12. Failures : And Their Uses #3 Chess language : With Bob Ramey (1962-63) L* : With Don McCracken, George Robertson (1969-74) The nature of design : With Peter Freeman (1969- 71) Automatic protocol analysis : With Don Waterman (1970-73) Problem generation : With Ramani (1973) Psychology of programming : With Reuven Brooks (1970-75)

13. Successes : And Abandoned Opportunity #1 Maxim : Solve whatever problems must be solved But do not be seduced by them List processing (1956-64) Ideas : Lists, dynamic resource allocation, date types, recursion, generators (streams) Abandon : Not participate in the list-processing literature Hashing : A dinner with Marvin Minsky (July 1961) Ideas : Associative access in random-access memories Abandon : Wrote one unpublished paper Protocol Analysis (1960-72) Ideas : Using sequential, NL content data for theory Re-establishment of introspection as legitimate Abandon : Not follow up with methodological studies But tried automatic protocol analysis (failed)

14. Successes : And Abandoned Opportunity #2 Efficiency of productions systems (1976-) Ideas : Rete algorithm, fine-grained parallelism, affect set, expensive chunks, unique attributes Not yet abandon : Because not yet usefully solved Points of note Success can last a long time too But never (ultimately) diverted A long life helps to copy with the diversions and seductions

15. Successes : And Their Cultivation Maxim : Preserve the insight and deepen it Deep ideas transform themselves beyond imagining Maxim : Deep scientific ideas are exceedingly simple Others usually see them as trivial List processing (1956) Search (1956) Symbols (1960) Problem spaces (1965) Weak methods (1969) Production systems (1972) Knowledge level (1980) Chunking (1981) Impasses (universal subgoaling) (1983)

16. A Deep Idea Transformed The Problem Space The idea : So trivial as to be uninteresting to most folk A problem space is a set of states and a set of operators from state to state. A problem is to go from the initial state to a desired state by applying a sequence of the operators. 1. The search space for heuristic combinatorial search (1957) 2. The space in which all problem solving occurs (1965) 3. The deliberately limited arena in which to solve a task (1957?) 4. The area in which all task accomplishment occurs (1979) 5. Multiple spaces formed by lack of knowledge (1983) 6. A least-commitment program control construct (1987) 7. A device for the formulation of tasks out of nothing (1990) 8. A device for general error recovery (199?) The problem space is all of these simultaneously

17. Deep Ideas Transformed Brief treatment of the others List processing (1956) Lists ->dynamic resource allocation ->attribute-values ->symbol systems ->production systems Search (1957) A method -> the method ->the weak methods ->UWM ->only one search method (MPD)(?) Symbols (1960) Problem space (1965) Weak methods (1969) weak methods ->search methods ->universal weak method -> problem spaces Production systems (1972) Operators ->recognition (association) memory Knowledge level (1980) A view ->operational concept Chunking (1981) Impasses (universal subgoaling) (1983)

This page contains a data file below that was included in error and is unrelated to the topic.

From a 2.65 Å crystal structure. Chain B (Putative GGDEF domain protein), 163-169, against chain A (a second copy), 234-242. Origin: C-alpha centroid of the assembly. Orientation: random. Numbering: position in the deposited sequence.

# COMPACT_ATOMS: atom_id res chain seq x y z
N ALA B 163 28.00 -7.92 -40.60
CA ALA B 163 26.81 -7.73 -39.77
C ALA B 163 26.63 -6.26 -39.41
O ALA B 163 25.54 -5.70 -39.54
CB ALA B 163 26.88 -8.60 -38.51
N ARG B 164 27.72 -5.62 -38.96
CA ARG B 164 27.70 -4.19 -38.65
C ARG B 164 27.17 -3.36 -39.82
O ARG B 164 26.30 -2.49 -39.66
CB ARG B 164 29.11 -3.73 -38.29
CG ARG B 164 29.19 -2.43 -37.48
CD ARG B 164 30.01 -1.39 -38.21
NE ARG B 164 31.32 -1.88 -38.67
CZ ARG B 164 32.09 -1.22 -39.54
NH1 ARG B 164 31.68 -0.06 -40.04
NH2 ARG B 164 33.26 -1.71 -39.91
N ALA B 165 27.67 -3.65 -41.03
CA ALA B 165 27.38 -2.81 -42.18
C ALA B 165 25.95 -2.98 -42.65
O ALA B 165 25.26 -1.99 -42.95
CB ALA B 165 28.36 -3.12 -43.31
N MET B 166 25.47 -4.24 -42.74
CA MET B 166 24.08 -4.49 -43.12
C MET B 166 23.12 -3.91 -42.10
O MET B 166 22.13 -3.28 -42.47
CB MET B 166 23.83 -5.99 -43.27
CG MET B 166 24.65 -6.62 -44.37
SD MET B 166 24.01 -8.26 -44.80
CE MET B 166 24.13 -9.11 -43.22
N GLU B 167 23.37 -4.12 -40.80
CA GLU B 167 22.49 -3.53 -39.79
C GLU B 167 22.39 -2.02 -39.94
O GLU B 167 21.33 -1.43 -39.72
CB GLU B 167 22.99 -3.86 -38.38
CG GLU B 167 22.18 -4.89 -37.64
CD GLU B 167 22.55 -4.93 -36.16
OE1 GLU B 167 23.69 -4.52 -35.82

18. Choosing the Final Project Maxim : Choose a final project to outlast you Maxim : Everything must wait until its time Science is the art of the possible Soar seems like a typical final project Look at what has to be done Have the right architecture Learn continuously from experience Communicate with the external world easily Learn continuously from its environment Live a long time Embody all its tasks simultaneously Become very large : 10^5 to10^6 associations Have a sense of history and place Have a system with a sense of self Learn from a social community It will surely outlast me! But Soar is not a final project : Simply a next project Chosen in 1983 (at 56) Choice was strategic : Aimed right at main goal Commitment comes from confluence of indications Problem spaces + productions, universal weak method, impasses, chunking, human cognitive architecture

19. Maxims for a Dedicated Scientific Life Maxim : To each scientific style, its own maxims Maxims occur throughout the talk: But not every one to work with results of field X, must be a professional in X Cognitive psychology, linguistics, neuropsychology We are all flawed : We all carry our burden of incapacities Know them like the back of your hand and dont fight them Mathematics as an example There is no substitute for working hard : very hard. The law of competition at the margin of excellence New things get started by evolution or chance, not design The next problem or what falls on the prepared mind A scientist is a transducer from nature to theory seek out nature and listen to her! My version of Herb Simons have a secret weapon The science is in the technique : All else is commentary What lives is what your scientific descendents must use to solve their problems Do your philosophy on the banquet circuit Symbol systems, Twenty questions, The knowledge level

20. Desires and Diversions Allen Newell 4 Dec 91 What happens with a whole scientific career? Mine isnt over, but its already forty years long. What shape and even purpose can be given to such a endeavor? Like all things human, the answers are diverse : there are many styles of scientific lives. The one I know best, of course, is my own. it hardly seems unique to me, but it does typify a definite style. I will tell some of the story of my own total scientific endeavor, and try to tell it to shed light on how to live a science.